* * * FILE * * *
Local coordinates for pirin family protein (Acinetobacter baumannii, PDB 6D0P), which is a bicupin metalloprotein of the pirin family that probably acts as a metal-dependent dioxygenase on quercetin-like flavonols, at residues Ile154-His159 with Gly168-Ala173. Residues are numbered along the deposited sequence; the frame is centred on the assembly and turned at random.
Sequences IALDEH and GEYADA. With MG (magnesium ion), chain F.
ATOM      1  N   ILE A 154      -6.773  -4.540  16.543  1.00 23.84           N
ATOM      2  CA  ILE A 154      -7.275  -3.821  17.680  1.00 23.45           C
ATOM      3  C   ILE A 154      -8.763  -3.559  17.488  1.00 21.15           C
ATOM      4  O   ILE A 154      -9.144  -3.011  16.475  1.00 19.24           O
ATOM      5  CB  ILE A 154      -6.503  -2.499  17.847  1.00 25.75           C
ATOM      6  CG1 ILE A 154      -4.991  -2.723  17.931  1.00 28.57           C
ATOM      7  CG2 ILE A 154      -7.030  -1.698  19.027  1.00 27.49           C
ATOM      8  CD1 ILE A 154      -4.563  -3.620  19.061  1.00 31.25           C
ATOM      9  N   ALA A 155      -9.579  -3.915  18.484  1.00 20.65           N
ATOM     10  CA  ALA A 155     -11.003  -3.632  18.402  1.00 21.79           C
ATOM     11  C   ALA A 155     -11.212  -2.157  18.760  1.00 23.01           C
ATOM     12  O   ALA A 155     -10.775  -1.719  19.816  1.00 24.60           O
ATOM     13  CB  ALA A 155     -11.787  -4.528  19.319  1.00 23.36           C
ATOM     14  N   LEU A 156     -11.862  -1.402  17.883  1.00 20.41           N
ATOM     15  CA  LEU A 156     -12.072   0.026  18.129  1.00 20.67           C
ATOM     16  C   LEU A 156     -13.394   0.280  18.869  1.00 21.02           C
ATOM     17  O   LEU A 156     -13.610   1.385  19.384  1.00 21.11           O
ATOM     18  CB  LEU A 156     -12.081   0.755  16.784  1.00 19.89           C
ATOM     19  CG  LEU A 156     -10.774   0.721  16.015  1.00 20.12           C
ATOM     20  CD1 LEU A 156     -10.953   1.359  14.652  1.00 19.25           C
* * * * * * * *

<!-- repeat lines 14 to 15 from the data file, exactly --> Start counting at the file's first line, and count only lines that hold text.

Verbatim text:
ATOM     12  O   ALA A 155     -10.775  -1.719  19.816  1.00 24.60           O
ATOM     13  CB  ALA A 155     -11.787  -4.528  19.319  1.00 23.36           C